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Does the future of American democracy depend on Josh Shapiro? National commentators, columnists, and reporters are pinning the responsibility on the Pennsylvania attorney general who just locked up the Democratic nomination for governor.
“It is up to Josh Shapiro to save America,” MSNBC’s Lawrence O’Donnell said last week.
The Republican nominee for governor is Doug Mastriano, a state legislator from South Central Pa. who rose to prominence as one of the leading voices alleging massive election fraud in 2020.
Mastriano has said he wants to eliminate no-excuse mail voting and ballot drop boxes, as well as clear the state’s voter rolls so all residents would have to re-register. As governor, he would be responsible for appointing Pa.’s secretary of state, who oversees elections.
The chorus of journalists and analysts summarizing the stakes of the race have noted that Trump tried to influence Georgia’s secretary of state to alter vote counts in 2020, and they worry a similar attempt would be successful in 2024 if Mastriano is governor.
“This is not politics as usual,” Dan Hopkins, a political science professor at University of Pennsylvania, told Billy Penn.
The ominous framing and intense attention puts a great deal of pressure on Shapiro, said Marge Baker of People for the American Way, a progressive advocacy organization. “Our democracy is truly hanging in the balance,” Baker said.
It’s not as though Shapiro is surprised by the stakes. Back in January, on the one-year anniversary of the attack on the Capitol, his campaign released a “Plan to Defend Democracy.”
More recently, Shapiro called Mastriano “a dangerous extremist who wants to take away our freedoms” in a statement Tuesday.
“Mastriano wants to dictate how Pennsylvanians live their lives — that’s not freedom,” Shapiro said.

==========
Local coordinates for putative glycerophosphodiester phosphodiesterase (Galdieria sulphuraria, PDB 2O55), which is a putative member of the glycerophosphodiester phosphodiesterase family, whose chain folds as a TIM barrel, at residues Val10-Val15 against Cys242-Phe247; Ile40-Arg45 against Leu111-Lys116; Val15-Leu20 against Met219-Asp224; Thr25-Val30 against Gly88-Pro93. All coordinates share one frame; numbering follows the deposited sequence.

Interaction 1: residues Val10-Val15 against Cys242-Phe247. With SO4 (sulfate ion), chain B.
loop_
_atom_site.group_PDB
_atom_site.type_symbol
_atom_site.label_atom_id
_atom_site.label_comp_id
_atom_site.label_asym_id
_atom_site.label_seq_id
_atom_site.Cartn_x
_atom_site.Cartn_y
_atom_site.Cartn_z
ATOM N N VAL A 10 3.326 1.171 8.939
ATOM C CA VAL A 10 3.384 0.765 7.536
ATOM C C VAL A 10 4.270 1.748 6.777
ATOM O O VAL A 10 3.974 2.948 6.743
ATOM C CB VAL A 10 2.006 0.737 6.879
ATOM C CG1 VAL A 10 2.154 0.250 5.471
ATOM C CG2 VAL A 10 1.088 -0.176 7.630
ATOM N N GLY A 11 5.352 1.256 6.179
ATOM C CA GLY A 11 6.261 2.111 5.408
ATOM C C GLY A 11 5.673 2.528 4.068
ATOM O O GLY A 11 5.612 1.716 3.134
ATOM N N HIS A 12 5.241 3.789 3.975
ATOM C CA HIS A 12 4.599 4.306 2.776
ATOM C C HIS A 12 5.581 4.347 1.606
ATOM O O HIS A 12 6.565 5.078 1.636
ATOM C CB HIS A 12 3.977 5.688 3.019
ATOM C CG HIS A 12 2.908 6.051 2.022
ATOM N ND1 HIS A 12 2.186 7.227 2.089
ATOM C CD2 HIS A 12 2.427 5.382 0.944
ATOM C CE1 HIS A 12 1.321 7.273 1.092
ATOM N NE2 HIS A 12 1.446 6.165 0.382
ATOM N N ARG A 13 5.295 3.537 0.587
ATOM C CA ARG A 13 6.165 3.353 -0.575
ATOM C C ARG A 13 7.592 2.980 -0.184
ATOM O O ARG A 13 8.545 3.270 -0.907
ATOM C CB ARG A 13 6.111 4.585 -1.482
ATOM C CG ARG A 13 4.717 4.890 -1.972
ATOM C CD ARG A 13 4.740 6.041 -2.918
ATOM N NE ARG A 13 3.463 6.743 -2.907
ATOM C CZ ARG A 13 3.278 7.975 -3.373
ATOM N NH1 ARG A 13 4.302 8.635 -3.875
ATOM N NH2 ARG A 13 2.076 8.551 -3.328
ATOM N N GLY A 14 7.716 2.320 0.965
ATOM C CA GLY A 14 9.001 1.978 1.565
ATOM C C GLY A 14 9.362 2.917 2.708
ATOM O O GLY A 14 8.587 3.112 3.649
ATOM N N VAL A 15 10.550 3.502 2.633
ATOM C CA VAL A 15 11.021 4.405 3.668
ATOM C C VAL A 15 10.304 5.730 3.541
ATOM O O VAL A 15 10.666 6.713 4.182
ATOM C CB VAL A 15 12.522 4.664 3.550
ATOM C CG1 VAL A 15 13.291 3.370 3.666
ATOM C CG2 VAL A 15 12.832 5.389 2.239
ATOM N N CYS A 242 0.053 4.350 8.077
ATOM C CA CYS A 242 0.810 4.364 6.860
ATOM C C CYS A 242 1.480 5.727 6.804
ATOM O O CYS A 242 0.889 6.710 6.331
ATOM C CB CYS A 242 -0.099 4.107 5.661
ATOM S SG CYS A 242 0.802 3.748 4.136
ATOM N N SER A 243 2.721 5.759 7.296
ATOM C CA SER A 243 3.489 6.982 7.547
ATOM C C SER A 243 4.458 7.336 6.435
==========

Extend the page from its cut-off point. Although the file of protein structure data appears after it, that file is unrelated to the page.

Likewise, Pennsylvania Democrats are looking to use Mastriano’s candidacy as a motivator to drive voter turnout in the general election this fall. The party put out a press release Tuesday highlighting the public criticism of Mastriano by members of his own party.
Mastriano’s campaign did not immediately respond to Billy Penn’s request for comment.
Shapiro and Mastriano were called as their parties’ winners early on election night, with Shapiro running unopposed and Mastriano securing a robust lead over the crowded GOP field.
Over the days that followed, a steady drip of national headlines have cast Mastriano as a major threat to democracy.
Slate’s Jim Newell topped his roundup of May 17 primaries with the Pennsylvania GOP winner, writing, “Doug Mastriano is the new face of the Republican Party’s extremist wing.”
An Associated Press headline read: “How Pa. GOP Gov Pick Could Turn Election Lies Into Action.”
The Hill reported that Mastriano’s win came “despite party concerns,” noting that “Republicans had scrambled to try to head off a Mastriano nomination and waged a bungling effort to coalesce around an alternative candidate.”